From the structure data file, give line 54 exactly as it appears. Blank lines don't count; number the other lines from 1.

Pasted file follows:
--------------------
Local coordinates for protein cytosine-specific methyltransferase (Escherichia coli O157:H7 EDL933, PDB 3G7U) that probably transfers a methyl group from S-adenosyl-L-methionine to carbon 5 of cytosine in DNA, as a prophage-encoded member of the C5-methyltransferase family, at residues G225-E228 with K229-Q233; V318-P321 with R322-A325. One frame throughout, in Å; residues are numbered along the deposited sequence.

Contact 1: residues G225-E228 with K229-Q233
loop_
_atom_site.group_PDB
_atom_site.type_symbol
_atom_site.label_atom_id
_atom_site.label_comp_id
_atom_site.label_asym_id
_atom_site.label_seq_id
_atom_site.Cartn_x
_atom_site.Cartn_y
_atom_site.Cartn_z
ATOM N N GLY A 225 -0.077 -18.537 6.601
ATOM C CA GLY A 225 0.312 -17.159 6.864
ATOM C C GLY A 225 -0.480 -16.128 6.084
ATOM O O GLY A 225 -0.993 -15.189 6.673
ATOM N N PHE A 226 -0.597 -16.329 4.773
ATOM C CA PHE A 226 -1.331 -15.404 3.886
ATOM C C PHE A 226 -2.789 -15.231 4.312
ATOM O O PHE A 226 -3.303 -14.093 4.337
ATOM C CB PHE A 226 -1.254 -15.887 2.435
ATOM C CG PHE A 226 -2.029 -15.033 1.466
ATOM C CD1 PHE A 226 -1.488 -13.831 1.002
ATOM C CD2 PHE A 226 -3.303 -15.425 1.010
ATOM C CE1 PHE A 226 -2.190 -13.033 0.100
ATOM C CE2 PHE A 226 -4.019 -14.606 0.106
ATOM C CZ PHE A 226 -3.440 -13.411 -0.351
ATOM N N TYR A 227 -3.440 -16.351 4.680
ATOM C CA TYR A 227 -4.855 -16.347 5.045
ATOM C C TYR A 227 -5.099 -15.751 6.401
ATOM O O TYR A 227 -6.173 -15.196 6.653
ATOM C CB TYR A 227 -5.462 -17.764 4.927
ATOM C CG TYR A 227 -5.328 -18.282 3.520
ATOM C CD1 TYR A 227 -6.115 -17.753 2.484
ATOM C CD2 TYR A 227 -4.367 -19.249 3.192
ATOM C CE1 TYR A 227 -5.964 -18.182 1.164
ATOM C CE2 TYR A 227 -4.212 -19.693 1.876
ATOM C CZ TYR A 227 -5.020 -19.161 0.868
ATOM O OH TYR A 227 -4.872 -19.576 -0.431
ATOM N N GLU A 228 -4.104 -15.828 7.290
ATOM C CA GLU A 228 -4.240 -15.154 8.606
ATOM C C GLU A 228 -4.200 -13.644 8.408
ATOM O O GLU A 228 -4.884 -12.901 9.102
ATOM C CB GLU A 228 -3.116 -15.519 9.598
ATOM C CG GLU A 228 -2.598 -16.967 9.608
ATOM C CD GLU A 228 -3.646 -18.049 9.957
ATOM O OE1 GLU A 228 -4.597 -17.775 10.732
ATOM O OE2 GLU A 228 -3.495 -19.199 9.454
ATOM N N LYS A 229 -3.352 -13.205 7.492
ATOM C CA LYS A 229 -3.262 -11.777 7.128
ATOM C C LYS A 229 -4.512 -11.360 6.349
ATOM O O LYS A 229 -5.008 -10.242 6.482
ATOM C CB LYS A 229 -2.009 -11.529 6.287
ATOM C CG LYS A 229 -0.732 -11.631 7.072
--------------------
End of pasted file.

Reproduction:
ATOM C CG LYS A 229 -0.732 -11.631 7.072